Monarchs and milkweed are a natural combination. This butterfly stayed put as I walked by, so I figured I’d take out the phone the grab a shot.
Some of my bird photographs were featured in the latest issue of the Norwalk (CT) Land Trust’s newsletter. I am a big supporter of all land trusts and have a special affinity for the ones in Norwalk and Darien, Connecticut.
Happy Fourth of July from BirdsofNewEngland.com!
It may be early in the summer season, but it seems like a good time to prepare for the hot days ahead.
Here are some things you can do to protect and help birds this summer:
Feeding hummingbirds is one of the great joys of summer in New England. No matter how many times they have visited already, it is always a thrill to see one land on your feeder, or better yet, feed from flowers planted in your yard. It is important, however, to keep the sugar water fresh and the feeder clean.
Sugar water should be changed every couple of days during hot weather. It can be a bit cumbersome, I know, but it is worth the effort as it keeps the birds happy and safe. Also, sugar water should be made with four parts water and one part sugar, and that’s it. No red dye. It’s unnecessary and potentially harmful to the tiny birds.
Kevin Peters sent in these terrific photos of a sandhill crane family he saw last week (mid-June 2022) east of Plainfield, Massachusetts. I’ll add these to the Reader Submitted Photos page on this site, but I thought sandhill cranes in New England warranted a post of its own. According to eBird reports, other people have reported sandhill crane sightings in the Berkshire region this year. Numerous sources say sandhill crane sightings are increasing in New England. Definitely something to keep an eye on. Thanks for the photos Kevin!
Baby Robin Eric and I
by James G. Smart
On the morning of July 1, this year (2021), I walked out between our screened-in porch and a row of arbor vitae trees. I saw a cute little toad. Ah, how nice I thought. Not far from the toad was a bigger surprise—a baby robin, looking cold and afraid. We had had a strong wind storm the night before and I saw where the robin’s nest was overturned. I ran to my wife, Eleanore, and asked “Should we let nature take its course”? Or should we rescue the baby robin, knowing full well, we would rescue the baby robin.
Thus began the story of Eric. I decided to name him after Leif Erickson, the ancient traveler and wanderer. Eleanore thought I should be sole parent realizing his diet had to be consistent and that live worms would soon be his main diet.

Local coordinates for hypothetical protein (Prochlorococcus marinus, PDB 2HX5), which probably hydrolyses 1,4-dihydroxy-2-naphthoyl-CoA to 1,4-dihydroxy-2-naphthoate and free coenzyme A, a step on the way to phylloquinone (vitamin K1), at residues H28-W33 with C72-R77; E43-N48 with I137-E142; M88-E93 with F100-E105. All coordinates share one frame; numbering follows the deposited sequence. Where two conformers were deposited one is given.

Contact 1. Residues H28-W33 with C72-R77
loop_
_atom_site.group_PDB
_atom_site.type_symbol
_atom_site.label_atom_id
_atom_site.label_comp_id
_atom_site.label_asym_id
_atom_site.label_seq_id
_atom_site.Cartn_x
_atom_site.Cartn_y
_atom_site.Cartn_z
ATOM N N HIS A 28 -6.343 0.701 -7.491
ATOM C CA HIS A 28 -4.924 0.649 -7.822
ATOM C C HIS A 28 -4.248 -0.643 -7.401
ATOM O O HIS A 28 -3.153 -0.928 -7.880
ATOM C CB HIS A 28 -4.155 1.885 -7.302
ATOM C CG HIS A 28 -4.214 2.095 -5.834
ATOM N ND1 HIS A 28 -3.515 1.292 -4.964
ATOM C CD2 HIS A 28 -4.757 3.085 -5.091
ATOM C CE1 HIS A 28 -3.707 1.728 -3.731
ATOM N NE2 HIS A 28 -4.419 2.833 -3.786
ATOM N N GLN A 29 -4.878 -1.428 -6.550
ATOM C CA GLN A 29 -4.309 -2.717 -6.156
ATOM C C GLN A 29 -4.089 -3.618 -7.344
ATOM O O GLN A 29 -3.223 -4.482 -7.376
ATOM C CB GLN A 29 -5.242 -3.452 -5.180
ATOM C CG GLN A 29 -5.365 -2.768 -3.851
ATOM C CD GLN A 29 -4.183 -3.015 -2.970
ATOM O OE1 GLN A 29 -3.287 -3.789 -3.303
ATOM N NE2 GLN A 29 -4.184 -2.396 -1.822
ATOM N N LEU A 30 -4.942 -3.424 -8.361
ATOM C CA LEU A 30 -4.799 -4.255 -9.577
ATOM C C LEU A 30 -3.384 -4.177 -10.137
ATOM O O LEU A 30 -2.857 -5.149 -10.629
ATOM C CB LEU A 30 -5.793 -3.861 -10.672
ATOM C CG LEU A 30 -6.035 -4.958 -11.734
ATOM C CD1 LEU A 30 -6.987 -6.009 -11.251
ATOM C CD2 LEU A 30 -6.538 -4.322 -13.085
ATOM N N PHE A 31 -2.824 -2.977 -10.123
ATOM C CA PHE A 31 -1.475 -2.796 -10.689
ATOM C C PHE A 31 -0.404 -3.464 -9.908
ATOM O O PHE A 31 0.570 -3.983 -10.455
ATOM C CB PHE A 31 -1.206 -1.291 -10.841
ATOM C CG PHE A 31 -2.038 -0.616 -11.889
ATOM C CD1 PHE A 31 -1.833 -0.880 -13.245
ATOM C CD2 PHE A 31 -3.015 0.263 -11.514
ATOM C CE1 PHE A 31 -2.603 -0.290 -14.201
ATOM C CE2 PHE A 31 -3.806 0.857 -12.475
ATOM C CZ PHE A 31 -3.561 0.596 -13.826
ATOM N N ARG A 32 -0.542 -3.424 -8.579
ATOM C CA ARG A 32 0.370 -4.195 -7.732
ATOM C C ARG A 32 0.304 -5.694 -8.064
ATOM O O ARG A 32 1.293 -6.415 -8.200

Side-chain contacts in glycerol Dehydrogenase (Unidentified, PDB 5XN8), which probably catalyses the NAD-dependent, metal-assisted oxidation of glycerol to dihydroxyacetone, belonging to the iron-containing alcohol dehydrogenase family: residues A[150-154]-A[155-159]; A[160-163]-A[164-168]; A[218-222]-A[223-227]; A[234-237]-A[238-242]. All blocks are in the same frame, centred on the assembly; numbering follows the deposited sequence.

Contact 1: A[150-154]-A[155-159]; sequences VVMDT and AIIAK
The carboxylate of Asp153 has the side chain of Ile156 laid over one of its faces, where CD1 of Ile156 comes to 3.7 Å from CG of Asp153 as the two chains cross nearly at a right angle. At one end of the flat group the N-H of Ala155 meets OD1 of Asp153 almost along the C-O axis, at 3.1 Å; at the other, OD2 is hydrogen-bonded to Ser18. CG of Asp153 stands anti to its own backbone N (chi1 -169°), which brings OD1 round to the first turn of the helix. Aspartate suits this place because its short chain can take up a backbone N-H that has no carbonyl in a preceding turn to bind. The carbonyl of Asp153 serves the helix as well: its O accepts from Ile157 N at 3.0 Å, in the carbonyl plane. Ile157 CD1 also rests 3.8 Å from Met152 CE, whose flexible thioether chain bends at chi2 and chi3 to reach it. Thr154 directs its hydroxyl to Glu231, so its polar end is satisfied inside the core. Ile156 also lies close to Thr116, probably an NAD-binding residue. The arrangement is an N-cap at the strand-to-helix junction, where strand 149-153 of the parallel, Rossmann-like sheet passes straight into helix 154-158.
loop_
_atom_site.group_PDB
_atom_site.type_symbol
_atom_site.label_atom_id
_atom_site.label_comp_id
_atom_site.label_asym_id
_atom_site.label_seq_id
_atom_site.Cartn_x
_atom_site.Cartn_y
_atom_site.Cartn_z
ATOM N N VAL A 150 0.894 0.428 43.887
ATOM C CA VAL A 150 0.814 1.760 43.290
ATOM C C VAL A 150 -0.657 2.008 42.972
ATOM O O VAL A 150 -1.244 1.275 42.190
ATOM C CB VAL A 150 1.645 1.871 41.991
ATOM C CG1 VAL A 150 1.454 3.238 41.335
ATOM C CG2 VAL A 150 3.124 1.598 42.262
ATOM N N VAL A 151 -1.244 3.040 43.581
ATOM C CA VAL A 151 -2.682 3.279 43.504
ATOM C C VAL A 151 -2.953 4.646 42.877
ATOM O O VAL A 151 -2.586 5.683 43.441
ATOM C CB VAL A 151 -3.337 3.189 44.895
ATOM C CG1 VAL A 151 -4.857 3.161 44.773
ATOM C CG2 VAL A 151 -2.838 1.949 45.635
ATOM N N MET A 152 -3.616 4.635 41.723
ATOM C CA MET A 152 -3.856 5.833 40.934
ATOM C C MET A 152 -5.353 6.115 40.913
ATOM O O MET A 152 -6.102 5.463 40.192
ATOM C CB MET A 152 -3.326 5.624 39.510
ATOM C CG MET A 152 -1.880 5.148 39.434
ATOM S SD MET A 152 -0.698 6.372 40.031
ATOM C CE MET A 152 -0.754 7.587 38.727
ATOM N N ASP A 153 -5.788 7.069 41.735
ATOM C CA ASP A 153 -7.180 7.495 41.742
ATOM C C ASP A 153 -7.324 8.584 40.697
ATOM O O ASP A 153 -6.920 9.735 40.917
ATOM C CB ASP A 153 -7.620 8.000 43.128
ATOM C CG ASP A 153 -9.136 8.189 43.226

Eleanore fixed up a nice cardboard box for him padded with paper towels. I returned outside and picked him up. He had no feathers on his rump. It was just red skin with hair on it. His little feet felt uncomfortable on my hand, a sensation I had never had before. Of course he has scratchy feet I said to myself—he’s a bird! I placed him in the box, went to the kitchen in search of food, found some blue berries and some leftover cooked farina. That was his first diet in his new home. He was so anxious to eat, it was hard to feed him. He yakked so much his bill often knocked the food out of my fingers. But he got enough.
Here’s one more bobolink photo as a follow-up to my last post.
One of the highlights of the post-spring migration rush in New England is to visit a field in New England where bobolinks nest. Luckily, I have one fairly close to where I live — Happy Landings in Brookfield, Connecticut. The bobolinks’ bubbly song (which reminds me of R2-D2) fills the air as red-winged blackbirds and yellow warblers provide an apt auditory background. Here are a few shots of a recent walk in the field.
“Our flag does not fly because the wind moves it. It flies with the last breath of each soldier who died protecting it.”
Red-winged blackbirds may be known as an early migrant into New England with their arrivals starting in February or March, but they are common sightings throughout spring and summer until their fall southward migration. I’m posting this now just because I got this shot the other day and it’s a cool-looking bird.